We have already begun receiving checks in the mail for 2013 shares for the CSA! We are looking forward to a great year this coming season and hope everyone reading this gets involved. We would like to add some new crops to our production list:Winterbor Kale Collards MustardRomaine Lettuce

We are going back to the old fashioned varieties of cabbage this year and will be planting some of each of Early Jersy Wakefield, Golden Acre, Flat Dutch & Danish Ballhead. We also will plant some open pollinated Waltham broccoli this year for and extended season of picking.

Crops we grew some of in 2012, but find high demand for are beets, carrots and green onions. We are going to plant more of these this coming year and try and increase our supply.

Weed control without the use of chemicals is always a problem. We seem to be able to do a fairly good job in between the rows where the cultivator travels, but in the row with the crop plants we have to hand weed or hoe and this is very time consuming and costly. This year we are going to do some crops planting in a checkerboard pattern. This is an old fashioned method that allows you to cultivate in both directions removing the weeds from all around the plants. The catch is it will require hand planting –we will not be able to use our transplanter to plant these crops. This is not a bad trade off though, it is much easier and less costly to hand plant than to hand weed.

Next big job outside is to empty out the greenhouse (remove all the lugs of potting soil used to grow lettuce) and pull up the ground cloth. We need to fill the floor about 2 inches deep with sand. The ground cloth is harboring aphids and we have had problems in peppers and lettuce with aphids the last couple of times we started them in this greenhouse. We hope that we can better control them if they have no cover to hide under. We think the sand fill will act as a deterrent for weed growth and make a good base to set our skids on. There is a new organic spray available that will control aphids, but it costs $300 for one gallon.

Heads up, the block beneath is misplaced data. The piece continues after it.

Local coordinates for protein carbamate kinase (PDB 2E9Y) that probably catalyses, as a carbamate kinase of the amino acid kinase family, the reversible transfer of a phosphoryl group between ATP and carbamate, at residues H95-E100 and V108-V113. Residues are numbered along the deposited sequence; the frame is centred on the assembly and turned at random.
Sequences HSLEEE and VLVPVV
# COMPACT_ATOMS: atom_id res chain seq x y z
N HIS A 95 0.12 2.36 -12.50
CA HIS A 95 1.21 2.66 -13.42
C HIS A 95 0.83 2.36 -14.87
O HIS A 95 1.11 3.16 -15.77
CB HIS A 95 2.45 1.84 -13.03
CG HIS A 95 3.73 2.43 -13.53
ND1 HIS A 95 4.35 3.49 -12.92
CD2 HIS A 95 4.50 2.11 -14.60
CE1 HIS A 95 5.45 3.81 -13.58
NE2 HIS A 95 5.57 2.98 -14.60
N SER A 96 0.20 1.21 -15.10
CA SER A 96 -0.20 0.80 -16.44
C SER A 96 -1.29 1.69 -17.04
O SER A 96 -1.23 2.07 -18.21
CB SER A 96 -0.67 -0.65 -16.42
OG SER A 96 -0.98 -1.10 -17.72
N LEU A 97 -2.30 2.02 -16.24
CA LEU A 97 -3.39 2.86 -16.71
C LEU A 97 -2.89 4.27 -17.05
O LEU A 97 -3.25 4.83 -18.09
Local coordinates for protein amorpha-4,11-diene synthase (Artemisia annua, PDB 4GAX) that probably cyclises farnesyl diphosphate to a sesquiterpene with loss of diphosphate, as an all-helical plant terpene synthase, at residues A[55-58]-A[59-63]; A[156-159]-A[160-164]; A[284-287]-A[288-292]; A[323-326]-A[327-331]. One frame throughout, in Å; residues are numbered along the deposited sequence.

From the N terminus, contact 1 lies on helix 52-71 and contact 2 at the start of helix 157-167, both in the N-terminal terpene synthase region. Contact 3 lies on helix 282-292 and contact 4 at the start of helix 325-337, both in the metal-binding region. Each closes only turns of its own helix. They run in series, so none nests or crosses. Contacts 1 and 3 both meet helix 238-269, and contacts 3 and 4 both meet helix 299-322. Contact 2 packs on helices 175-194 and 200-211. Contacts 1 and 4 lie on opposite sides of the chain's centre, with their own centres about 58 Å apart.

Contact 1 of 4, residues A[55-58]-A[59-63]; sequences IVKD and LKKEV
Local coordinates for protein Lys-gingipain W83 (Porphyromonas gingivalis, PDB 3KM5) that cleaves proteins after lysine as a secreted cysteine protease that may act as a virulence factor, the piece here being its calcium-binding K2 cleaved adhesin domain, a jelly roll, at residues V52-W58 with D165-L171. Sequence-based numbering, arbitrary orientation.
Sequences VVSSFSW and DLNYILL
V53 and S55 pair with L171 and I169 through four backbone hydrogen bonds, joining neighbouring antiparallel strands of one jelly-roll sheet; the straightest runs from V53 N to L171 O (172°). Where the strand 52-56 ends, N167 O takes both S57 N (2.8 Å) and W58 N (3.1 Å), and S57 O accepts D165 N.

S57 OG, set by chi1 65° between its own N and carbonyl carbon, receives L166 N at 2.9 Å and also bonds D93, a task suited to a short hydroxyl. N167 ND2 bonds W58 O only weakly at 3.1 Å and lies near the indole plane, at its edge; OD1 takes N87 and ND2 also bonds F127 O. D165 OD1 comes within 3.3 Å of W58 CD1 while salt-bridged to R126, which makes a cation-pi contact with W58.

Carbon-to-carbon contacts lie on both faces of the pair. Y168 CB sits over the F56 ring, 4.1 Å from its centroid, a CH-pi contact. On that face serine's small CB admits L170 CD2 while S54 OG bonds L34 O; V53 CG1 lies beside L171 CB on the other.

I have been considering putting in a well for irrigation at one field to ensure production even in some dry weather. My landlord there was talking about putting the well in himself, but didn’t get it in this past year.

I need to find the cost for pipe and a point, driving fittings etc. I would like to find out just what it would cost if we drove the well ourselves. I also want to run a 1 ½ inch line to the field across the road from us. We did not get that done last year, and it would make that land much more productive if we could manage to water some of it. Rain is still the best way to go –but I fear our climate is in fact changing, or we are experiencing a dry part of a long cycle. Either way, I think we will continue to have dry spells each year and the crops most of you want need water to grow. Another alternative would be to find a parcel of ground to but and put our own well down to irrigate it, this would also make it possible to start growing perennial crops like asparagus, strawberries, blueberries, raspberries etc. We grow very little of these now because we rent most of our land and can loose the right to farm it any time, we also must have the ability to irrigate the fruits. This is something to think about.